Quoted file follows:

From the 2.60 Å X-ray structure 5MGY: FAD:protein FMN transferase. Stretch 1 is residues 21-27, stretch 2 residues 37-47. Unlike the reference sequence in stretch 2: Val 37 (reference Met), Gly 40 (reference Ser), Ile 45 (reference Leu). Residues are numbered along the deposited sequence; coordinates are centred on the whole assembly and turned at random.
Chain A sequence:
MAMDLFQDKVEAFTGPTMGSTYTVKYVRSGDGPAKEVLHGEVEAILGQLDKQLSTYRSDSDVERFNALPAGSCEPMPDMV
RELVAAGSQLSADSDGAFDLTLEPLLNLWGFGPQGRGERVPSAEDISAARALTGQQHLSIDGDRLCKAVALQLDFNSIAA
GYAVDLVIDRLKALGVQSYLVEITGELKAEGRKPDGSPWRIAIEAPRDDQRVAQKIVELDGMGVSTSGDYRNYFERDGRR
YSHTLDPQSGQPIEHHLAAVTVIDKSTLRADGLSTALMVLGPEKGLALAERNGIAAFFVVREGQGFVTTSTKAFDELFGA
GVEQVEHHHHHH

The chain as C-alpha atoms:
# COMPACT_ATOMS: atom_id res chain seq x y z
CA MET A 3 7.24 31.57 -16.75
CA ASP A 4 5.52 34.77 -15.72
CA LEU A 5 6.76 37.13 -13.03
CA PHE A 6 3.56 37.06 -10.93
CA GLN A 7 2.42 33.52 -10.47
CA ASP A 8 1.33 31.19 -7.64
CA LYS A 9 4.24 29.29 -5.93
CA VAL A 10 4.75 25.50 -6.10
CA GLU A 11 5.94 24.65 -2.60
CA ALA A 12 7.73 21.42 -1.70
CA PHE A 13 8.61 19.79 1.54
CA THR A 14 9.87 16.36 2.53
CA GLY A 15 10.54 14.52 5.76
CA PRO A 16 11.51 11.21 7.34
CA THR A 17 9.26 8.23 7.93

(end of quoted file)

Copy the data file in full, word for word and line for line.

From the 2.60 Å X-ray structure 5MGY: FAD:protein FMN transferase. Stretch 1 is residues 21-27, stretch 2 residues 37-47. Unlike the reference sequence in stretch 2: Val 37 (reference Met), Gly 40 (reference Ser), Ile 45 (reference Leu). Residues are numbered along the deposited sequence; coordinates are centred on the whole assembly and turned at random.
Chain A sequence:
MAMDLFQDKVEAFTGPTMGSTYTVKYVRSGDGPAKEVLHGEVEAILGQLDKQLSTYRSDSDVERFNALPAGSCEPMPDMV
RELVAAGSQLSADSDGAFDLTLEPLLNLWGFGPQGRGERVPSAEDISAARALTGQQHLSIDGDRLCKAVALQLDFNSIAA
GYAVDLVIDRLKALGVQSYLVEITGELKAEGRKPDGSPWRIAIEAPRDDQRVAQKIVELDGMGVSTSGDYRNYFERDGRR
YSHTLDPQSGQPIEHHLAAVTVIDKSTLRADGLSTALMVLGPEKGLALAERNGIAAFFVVREGQGFVTTSTKAFDELFGA
GVEQVEHHHHHH

The chain as C-alpha atoms:
# COMPACT_ATOMS: atom_id res chain seq x y z
CA MET A 3 7.24 31.57 -16.75
CA ASP A 4 5.52 34.77 -15.72
CA LEU A 5 6.76 37.13 -13.03
CA PHE A 6 3.56 37.06 -10.93
CA GLN A 7 2.42 33.52 -10.47
CA ASP A 8 1.33 31.19 -7.64
CA LYS A 9 4.24 29.29 -5.93
CA VAL A 10 4.75 25.50 -6.10
CA GLU A 11 5.94 24.65 -2.60
CA ALA A 12 7.73 21.42 -1.70
CA PHE A 13 8.61 19.79 1.54
CA THR A 14 9.87 16.36 2.53
CA GLY A 15 10.54 14.52 5.76
CA PRO A 16 11.51 11.21 7.34
CA THR A 17 9.26 8.23 7.93